One often-overlooked benefit of the U.S. energy boom: The federal government receives billions of dollars in royalties annually. Thanks to property rights, so do millions of Americans. Over the past decade, for example, Cabot Oil & Gas Corp. has dished out $1 billion in royalties and $500 million in signing bonuses to Pennsylvania landowners in Susquehanna and Wyoming counties.
In fiscal 2016, Washington collected $3.9 billion in royalties from oil and gas production on federal land and offshore—and that’s down from $6.6 billion in 2015, according to a new report from the Government Accountability Office. Lower energy prices contributed to the decline, but so did the Obama administration’s roadblocks on drilling-permit applications.
The Congressional Research Service reports that federal lands produced 1.57 million barrels of crude oil a day in 2008. By 2015 that had risen 25% to 1.955 million. But over the same period production on nonfederal land more than doubled from 3.467 million barrels a day to 7.46 million.
The difference is even more pronounced when you realize that the royalty rate is typically much higher on state and private land. Oil and gas producers are required to pay 12.5% to drill on federal land. Royalties on state land are usually in the range of 16% to 18%. In Texas, the largest producer, the typical rate is 25%. Royalties on private land often reflect the state rate.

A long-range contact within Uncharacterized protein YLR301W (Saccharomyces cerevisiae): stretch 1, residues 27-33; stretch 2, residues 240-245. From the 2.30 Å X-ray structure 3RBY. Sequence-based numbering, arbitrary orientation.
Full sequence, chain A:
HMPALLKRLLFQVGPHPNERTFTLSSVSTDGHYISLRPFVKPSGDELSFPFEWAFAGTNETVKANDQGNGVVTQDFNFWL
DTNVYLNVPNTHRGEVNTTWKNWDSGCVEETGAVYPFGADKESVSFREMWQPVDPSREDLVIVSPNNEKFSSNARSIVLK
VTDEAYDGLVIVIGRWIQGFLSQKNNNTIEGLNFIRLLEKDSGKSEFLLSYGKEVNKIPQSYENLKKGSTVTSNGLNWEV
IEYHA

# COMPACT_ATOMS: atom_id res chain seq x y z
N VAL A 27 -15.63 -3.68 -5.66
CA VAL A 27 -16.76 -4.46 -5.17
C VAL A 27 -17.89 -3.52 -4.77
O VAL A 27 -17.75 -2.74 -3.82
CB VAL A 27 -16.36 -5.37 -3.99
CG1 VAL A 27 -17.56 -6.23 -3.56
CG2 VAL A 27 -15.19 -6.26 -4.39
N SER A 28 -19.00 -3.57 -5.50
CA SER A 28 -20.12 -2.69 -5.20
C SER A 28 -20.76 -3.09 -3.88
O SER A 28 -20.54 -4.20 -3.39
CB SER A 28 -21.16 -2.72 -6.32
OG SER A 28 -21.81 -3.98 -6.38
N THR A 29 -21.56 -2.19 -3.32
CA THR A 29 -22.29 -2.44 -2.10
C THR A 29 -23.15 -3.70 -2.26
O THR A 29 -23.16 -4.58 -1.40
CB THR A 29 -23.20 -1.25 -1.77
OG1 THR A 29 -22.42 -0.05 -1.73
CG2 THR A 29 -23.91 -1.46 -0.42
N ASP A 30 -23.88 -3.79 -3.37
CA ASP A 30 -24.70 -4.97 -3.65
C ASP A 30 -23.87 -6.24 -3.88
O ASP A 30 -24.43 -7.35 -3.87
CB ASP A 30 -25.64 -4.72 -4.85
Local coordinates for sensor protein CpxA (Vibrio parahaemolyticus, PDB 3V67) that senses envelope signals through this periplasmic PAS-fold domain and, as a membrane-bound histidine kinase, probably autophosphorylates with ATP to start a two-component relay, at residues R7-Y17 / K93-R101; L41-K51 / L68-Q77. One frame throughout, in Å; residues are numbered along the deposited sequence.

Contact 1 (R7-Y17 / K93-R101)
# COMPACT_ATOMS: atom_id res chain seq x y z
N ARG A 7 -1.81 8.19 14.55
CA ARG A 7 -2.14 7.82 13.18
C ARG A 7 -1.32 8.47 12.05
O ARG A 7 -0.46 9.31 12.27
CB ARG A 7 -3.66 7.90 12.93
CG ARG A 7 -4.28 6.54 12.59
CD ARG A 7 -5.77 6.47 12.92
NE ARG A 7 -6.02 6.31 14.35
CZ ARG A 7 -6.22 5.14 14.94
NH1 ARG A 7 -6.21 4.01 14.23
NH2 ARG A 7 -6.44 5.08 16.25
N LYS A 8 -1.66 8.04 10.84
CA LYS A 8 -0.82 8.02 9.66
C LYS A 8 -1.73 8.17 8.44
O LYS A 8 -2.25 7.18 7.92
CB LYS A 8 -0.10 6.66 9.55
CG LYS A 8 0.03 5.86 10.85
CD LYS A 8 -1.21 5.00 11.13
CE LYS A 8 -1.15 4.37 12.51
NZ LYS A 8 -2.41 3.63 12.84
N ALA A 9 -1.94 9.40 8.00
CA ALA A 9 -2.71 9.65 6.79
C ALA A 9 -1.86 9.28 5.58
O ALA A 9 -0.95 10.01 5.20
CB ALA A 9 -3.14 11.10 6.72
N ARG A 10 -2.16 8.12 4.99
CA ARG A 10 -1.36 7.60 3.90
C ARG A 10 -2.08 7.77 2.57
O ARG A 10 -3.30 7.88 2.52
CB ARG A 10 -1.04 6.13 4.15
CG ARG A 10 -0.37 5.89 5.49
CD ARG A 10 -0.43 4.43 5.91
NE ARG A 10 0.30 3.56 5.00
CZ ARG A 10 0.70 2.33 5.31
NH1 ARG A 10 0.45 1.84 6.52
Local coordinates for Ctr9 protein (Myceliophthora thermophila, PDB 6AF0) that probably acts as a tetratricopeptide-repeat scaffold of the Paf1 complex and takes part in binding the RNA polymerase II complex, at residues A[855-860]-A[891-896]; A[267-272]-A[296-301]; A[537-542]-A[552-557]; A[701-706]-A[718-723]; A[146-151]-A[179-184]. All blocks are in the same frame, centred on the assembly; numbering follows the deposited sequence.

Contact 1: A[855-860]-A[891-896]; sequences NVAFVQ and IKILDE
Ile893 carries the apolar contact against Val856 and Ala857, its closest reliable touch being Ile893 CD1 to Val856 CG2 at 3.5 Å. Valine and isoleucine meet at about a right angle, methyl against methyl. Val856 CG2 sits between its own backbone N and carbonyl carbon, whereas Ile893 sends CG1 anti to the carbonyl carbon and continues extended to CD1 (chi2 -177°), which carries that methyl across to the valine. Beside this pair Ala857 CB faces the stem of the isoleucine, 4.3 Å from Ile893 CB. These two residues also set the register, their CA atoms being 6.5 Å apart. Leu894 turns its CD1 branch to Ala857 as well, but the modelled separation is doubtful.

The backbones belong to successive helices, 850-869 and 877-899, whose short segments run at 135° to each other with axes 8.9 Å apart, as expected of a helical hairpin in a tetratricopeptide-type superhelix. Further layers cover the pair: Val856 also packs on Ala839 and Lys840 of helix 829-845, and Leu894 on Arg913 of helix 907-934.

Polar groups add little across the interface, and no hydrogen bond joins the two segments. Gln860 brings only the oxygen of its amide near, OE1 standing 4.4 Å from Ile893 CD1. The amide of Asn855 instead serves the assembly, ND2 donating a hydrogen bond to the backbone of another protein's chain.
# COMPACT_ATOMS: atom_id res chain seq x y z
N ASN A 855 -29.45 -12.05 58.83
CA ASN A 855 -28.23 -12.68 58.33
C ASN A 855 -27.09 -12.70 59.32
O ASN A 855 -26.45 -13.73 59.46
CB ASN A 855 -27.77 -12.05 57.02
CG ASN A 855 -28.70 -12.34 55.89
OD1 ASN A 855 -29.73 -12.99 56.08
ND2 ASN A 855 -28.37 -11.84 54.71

Why would producers flock to state or private land rather than cheaper federal land? Because time is money. The Bureau of Land Management took an average of 307 days in 2011 to process applications for drilling permits. States can give approval within a few months.
The National Association of Royalty Owners, a trade group, estimates that eight million to 12 million people receive royalties from oil and gas production nationwide. A 2013 studyby Timothy Fitzgerald and Randal Rucker, economists at Montana State University, estimated that in 2012 private owners earned some $22 billion in royalties. Production on private lands has since increased significantly.
Mr. Fitzgerald and others estimated later that six major shale plays generated $39 billion in private royalties in 2014. Some will receive a small fortune, while others—me included, thanks to my grandfather, who left me some mineral rights—may earn enough for a dinner date every few months.
But there’s hope for more. “So much of our land was closed to development,” President Trump observed in a recent energy speech. “We’re opening it up.” If he makes good on that promise, it will give the economy a major boost, along with millions of royalty owners.